What does the future hold for passwords


With recent technological advancements, the considerable strides computer interfaces and network systems are taking are not unprecedented, especially in terms of security. It is often an understood notion, that for one to access information, they must know a special key, or rather secret key that nobody else is supposed to know. With the pace in which the world is developing, this secret key can no longer be as simple as it previously was. And, it must be even more secure than it ever has before.

Password security is not a new conversation. In this digital world, protecting yourself has progressed from being a responsibility for everyone, into being a necessity for everyone. In this tech revolution, information security is king.

The burning question, why aren’t passwords secure enough anymore? Maybe through over use, lack of updating, ease of guessing, simplicity. The list can go on, passwords often have an element that contains something familiar about yourself. Such as a child’s name, a pets name, a favorite football team. Avoiding the most common and easy to understand details about yourself is the first place to start when setting up a password.

Unfortunately, when it comes down to it, no matter how strong your password may be, even if it is as strong as the computer generated ones, you can be hacked. So, how do you go about this, apart from regularly updating your passwords, and doing away with universal passwords for every login, we begin by redefining what a password is. As the world shifts under the digital era, the very idea of passwords is being redefined. Updated password technology is stepping up security, and perhaps “password” is the wrong term to use when thinking about privacy and authentication in the future. Biometrics are beginning to create ripples in the digital security field, with fingerprints, facial recognition, retina scanning, voice recognition, and the most interesting, palm vein recognition- Which works using the patters of veins in the fingers or palms.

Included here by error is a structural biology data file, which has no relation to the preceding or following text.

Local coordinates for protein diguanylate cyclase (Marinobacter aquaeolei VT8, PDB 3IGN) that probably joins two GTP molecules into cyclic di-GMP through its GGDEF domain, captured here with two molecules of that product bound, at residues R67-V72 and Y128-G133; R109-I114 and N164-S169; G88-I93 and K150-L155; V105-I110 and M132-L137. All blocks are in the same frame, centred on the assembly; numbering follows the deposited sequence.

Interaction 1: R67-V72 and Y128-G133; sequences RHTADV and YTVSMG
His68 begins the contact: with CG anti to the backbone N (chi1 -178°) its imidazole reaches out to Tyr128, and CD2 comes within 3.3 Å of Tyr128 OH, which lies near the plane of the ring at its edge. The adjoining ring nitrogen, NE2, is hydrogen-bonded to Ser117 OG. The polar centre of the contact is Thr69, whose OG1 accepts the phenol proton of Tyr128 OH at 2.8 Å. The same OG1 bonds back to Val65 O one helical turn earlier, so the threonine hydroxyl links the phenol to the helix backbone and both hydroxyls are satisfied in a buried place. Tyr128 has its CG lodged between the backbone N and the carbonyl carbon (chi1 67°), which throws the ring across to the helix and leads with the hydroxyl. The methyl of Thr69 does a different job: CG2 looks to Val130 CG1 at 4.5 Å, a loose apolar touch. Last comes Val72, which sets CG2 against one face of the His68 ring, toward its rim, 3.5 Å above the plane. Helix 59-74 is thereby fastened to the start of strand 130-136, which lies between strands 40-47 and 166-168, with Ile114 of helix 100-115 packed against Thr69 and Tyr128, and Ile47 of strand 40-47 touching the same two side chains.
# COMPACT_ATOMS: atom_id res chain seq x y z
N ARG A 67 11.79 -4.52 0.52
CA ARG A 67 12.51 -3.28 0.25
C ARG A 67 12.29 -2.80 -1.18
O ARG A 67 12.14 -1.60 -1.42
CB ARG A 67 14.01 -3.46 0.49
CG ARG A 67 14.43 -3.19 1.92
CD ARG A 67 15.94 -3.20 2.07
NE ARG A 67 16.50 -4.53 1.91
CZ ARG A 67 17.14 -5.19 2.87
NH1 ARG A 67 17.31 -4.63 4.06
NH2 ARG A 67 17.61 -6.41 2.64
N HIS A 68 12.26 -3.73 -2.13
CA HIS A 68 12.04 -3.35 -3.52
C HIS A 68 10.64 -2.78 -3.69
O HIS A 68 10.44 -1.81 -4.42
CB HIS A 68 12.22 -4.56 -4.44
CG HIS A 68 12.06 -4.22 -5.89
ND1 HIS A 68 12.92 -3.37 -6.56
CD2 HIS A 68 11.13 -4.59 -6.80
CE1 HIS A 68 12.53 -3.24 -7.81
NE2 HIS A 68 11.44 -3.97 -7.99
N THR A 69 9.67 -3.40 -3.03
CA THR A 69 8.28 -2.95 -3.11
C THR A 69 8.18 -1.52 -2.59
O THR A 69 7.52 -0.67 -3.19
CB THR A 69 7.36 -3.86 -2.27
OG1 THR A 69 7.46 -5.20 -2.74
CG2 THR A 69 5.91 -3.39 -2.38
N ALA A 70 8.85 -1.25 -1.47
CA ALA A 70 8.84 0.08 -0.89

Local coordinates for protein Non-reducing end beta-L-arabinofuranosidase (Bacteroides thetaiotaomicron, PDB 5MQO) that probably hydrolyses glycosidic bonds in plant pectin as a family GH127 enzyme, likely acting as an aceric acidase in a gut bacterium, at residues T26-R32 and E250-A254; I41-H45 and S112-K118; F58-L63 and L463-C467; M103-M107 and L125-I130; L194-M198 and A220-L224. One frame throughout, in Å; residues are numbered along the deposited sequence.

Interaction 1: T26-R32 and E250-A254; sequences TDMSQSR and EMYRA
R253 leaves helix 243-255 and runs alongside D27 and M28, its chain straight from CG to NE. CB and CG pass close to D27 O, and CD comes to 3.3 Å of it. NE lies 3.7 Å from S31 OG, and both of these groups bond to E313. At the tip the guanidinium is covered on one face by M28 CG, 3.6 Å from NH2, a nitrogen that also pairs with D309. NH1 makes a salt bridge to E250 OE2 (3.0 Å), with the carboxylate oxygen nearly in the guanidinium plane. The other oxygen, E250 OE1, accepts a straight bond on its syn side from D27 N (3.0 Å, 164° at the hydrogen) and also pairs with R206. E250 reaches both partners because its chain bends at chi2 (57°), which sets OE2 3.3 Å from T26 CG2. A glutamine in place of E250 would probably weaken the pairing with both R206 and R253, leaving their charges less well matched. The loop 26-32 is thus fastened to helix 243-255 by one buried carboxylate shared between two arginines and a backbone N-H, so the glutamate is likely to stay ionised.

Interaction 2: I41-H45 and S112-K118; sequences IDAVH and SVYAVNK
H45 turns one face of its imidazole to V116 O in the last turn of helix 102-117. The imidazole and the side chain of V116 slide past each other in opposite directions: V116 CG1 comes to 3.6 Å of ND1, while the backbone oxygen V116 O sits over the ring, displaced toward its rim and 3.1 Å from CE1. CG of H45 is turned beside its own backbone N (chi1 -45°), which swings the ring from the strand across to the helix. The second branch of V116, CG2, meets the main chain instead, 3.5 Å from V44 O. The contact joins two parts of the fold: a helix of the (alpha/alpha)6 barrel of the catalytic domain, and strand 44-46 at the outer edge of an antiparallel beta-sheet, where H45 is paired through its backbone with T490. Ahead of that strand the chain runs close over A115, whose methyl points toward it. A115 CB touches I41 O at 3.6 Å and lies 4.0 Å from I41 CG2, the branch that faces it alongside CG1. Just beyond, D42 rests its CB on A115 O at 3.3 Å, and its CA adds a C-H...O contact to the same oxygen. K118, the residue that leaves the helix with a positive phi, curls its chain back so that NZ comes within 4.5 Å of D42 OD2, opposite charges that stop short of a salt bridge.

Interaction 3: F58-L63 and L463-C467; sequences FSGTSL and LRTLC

Additionally, two factor authentication is here to stay. What it does is, it adds an extra layer of security to passwords. As suggested by the name, these passwords require two different pieces of information. The way in which the digital era progressed, before our eyes, without even knowing the degree to which it has developed, it fascinating. Along with biometrics and two factor authentication, there are other possibilities as well. Such as heartbeat signal authentication. It has been perceived as less intrusive than biometrics, retina’s and fingerprints. The electrocardiographic signals produced by every individual’s heart are indeed unique, and their use as passcodes or as a means for authentication could be as simple as tracking these rhythms on a smartwatch or other wearable device. Intriguing, right?

Next is brainwave password technology. It’s about coming up with a passcode that is personalised and unique to an individual’s brain structure as well as to that person’s memories and experiences, and what’s significant here is that these authentication measures are both hard to duplicate yet actually updatable if needed.  Simply put, brainwave passwords record your reactions to a stimulus, such as a picture. Last, but not least, especially in the relentless way the digital era is progressing, is zero login. It uses behavioural characteristics, including location, typing patterns, pressure of finger taps on a phone screen, proximity of other devices such as a smartwatch, ear buds, or even a car, and other unique identifiers.

With all these, and more security features being added to technological interfaces, it shows the way in which digitization has progressed, to not only link the world up through connectivity, but also to be secure enough to know your online persona is not under any harm.


Do you have a story that you think would interest our readers?
Write to us editorial@cio.co.ke


Please enter your comment!
Please enter your name here
This site is protected by reCAPTCHA and the Google Privacy Policy and Terms of Service apply.